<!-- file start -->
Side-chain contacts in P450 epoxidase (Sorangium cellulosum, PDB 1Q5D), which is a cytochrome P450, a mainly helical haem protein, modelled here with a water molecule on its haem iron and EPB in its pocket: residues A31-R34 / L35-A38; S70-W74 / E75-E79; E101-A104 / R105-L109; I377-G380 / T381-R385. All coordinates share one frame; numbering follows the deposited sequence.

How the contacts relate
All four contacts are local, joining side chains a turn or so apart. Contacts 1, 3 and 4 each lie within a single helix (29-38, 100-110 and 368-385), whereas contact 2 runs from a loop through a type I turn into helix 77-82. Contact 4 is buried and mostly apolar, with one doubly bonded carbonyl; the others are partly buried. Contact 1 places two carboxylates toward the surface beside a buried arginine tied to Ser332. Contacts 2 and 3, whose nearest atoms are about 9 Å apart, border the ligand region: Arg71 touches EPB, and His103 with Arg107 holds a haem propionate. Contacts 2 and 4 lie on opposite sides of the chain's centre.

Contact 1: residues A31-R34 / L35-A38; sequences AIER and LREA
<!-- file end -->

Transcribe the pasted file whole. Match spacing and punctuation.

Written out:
Side-chain contacts in P450 epoxidase (Sorangium cellulosum, PDB 1Q5D), which is a cytochrome P450, a mainly helical haem protein, modelled here with a water molecule on its haem iron and EPB in its pocket: residues A31-R34 / L35-A38; S70-W74 / E75-E79; E101-A104 / R105-L109; I377-G380 / T381-R385. All coordinates share one frame; numbering follows the deposited sequence.

How the contacts relate
All four contacts are local, joining side chains a turn or so apart. Contacts 1, 3 and 4 each lie within a single helix (29-38, 100-110 and 368-385), whereas contact 2 runs from a loop through a type I turn into helix 77-82. Contact 4 is buried and mostly apolar, with one doubly bonded carbonyl; the others are partly buried. Contact 1 places two carboxylates toward the surface beside a buried arginine tied to Ser332. Contacts 2 and 3, whose nearest atoms are about 9 Å apart, border the ligand region: Arg71 touches EPB, and His103 with Arg107 holds a haem propionate. Contacts 2 and 4 lie on opposite sides of the chain's centre.

Contact 1: residues A31-R34 / L35-A38; sequences AIER and LREA